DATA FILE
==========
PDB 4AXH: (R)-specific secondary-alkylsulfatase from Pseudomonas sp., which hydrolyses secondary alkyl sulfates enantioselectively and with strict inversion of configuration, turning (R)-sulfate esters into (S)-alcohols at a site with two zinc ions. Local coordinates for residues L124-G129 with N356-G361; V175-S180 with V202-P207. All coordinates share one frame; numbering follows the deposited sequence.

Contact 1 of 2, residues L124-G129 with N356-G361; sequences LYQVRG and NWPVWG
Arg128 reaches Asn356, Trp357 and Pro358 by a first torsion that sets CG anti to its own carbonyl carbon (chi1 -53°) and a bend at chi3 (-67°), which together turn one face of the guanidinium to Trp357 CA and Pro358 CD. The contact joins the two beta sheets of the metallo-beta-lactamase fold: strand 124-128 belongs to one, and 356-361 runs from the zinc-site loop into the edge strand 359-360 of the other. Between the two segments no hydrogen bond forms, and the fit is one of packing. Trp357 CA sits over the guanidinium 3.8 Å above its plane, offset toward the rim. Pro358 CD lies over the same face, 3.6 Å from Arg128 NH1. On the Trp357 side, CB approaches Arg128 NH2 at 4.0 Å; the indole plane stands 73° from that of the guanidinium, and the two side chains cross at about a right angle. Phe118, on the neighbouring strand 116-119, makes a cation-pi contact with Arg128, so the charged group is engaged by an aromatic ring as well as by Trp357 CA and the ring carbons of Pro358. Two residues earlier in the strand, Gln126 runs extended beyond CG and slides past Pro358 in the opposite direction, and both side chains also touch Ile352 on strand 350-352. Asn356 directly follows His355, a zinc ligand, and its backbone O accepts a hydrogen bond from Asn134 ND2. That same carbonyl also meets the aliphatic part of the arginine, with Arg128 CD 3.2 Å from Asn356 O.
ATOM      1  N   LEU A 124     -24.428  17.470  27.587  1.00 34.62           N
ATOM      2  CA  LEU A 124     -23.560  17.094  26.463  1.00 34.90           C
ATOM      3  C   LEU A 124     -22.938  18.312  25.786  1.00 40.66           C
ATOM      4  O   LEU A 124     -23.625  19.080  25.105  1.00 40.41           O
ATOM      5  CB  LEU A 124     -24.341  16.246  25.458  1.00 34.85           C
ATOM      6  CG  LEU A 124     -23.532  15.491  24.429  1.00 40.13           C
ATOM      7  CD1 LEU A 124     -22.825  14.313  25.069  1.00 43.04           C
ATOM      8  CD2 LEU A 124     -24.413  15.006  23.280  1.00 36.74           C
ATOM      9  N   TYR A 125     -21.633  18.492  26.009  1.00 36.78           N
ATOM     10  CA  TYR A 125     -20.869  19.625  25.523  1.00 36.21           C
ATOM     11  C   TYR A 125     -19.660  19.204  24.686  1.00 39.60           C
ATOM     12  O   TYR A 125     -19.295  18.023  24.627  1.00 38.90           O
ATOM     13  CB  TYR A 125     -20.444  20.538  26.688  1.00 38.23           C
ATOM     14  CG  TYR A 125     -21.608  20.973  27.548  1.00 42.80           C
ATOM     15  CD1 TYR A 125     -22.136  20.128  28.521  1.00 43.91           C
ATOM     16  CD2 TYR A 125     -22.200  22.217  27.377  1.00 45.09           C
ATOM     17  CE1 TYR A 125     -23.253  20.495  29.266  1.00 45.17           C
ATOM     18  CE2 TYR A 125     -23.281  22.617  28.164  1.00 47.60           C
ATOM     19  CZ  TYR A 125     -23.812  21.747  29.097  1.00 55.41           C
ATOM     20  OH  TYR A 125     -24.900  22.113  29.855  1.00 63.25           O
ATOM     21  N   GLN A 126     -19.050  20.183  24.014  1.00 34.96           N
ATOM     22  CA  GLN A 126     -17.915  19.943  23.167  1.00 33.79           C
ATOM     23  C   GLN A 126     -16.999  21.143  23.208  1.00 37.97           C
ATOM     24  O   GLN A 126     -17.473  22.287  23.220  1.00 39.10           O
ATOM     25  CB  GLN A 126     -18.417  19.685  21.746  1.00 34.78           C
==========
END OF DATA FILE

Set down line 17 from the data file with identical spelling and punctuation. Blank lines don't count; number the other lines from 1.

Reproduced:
ATOM     14  CG  TYR A 125     -21.608  20.973  27.548  1.00 42.80           C